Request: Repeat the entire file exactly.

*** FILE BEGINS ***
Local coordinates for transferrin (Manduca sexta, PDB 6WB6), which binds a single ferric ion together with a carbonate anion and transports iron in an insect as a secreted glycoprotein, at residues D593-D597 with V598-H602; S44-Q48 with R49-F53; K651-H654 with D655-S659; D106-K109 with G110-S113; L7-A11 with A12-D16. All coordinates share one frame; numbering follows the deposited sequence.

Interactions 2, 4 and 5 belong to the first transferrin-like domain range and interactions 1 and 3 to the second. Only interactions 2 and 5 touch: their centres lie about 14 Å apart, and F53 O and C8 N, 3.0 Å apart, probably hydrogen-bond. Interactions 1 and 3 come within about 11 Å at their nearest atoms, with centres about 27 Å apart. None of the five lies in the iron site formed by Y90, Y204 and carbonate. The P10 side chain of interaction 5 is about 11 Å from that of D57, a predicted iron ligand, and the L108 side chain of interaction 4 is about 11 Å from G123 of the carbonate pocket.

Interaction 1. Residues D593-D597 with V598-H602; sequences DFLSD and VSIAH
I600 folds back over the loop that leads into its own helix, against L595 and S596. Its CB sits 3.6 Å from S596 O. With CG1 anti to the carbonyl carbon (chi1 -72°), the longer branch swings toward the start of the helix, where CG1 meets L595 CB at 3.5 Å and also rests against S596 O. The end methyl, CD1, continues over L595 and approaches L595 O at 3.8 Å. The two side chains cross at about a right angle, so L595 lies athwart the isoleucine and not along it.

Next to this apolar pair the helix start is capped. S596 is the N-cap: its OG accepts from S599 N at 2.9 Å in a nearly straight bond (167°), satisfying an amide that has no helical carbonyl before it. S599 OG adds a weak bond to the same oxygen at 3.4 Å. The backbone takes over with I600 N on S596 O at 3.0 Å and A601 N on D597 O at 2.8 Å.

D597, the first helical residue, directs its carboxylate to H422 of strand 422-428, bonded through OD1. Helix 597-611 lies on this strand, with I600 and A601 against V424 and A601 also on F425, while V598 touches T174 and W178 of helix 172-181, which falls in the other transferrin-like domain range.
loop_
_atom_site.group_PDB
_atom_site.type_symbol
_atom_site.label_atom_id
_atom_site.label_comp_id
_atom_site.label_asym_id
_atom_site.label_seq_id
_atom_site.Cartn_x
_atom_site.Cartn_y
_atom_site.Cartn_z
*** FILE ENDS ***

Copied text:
Local coordinates for transferrin (Manduca sexta, PDB 6WB6), which binds a single ferric ion together with a carbonate anion and transports iron in an insect as a secreted glycoprotein, at residues D593-D597 with V598-H602; S44-Q48 with R49-F53; K651-H654 with D655-S659; D106-K109 with G110-S113; L7-A11 with A12-D16. All coordinates share one frame; numbering follows the deposited sequence.

Interactions 2, 4 and 5 belong to the first transferrin-like domain range and interactions 1 and 3 to the second. Only interactions 2 and 5 touch: their centres lie about 14 Å apart, and F53 O and C8 N, 3.0 Å apart, probably hydrogen-bond. Interactions 1 and 3 come within about 11 Å at their nearest atoms, with centres about 27 Å apart. None of the five lies in the iron site formed by Y90, Y204 and carbonate. The P10 side chain of interaction 5 is about 11 Å from that of D57, a predicted iron ligand, and the L108 side chain of interaction 4 is about 11 Å from G123 of the carbonate pocket.

Interaction 1. Residues D593-D597 with V598-H602; sequences DFLSD and VSIAH
I600 folds back over the loop that leads into its own helix, against L595 and S596. Its CB sits 3.6 Å from S596 O. With CG1 anti to the carbonyl carbon (chi1 -72°), the longer branch swings toward the start of the helix, where CG1 meets L595 CB at 3.5 Å and also rests against S596 O. The end methyl, CD1, continues over L595 and approaches L595 O at 3.8 Å. The two side chains cross at about a right angle, so L595 lies athwart the isoleucine and not along it.

Next to this apolar pair the helix start is capped. S596 is the N-cap: its OG accepts from S599 N at 2.9 Å in a nearly straight bond (167°), satisfying an amide that has no helical carbonyl before it. S599 OG adds a weak bond to the same oxygen at 3.4 Å. The backbone takes over with I600 N on S596 O at 3.0 Å and A601 N on D597 O at 2.8 Å.

D597, the first helical residue, directs its carboxylate to H422 of strand 422-428, bonded through OD1. Helix 597-611 lies on this strand, with I600 and A601 against V424 and A601 also on F425, while V598 touches T174 and W178 of helix 172-181, which falls in the other transferrin-like domain range.
loop_
_atom_site.group_PDB
_atom_site.type_symbol
_atom_site.label_atom_id
_atom_site.label_comp_id
_atom_site.label_asym_id
_atom_site.label_seq_id
_atom_site.Cartn_x
_atom_site.Cartn_y
_atom_site.Cartn_z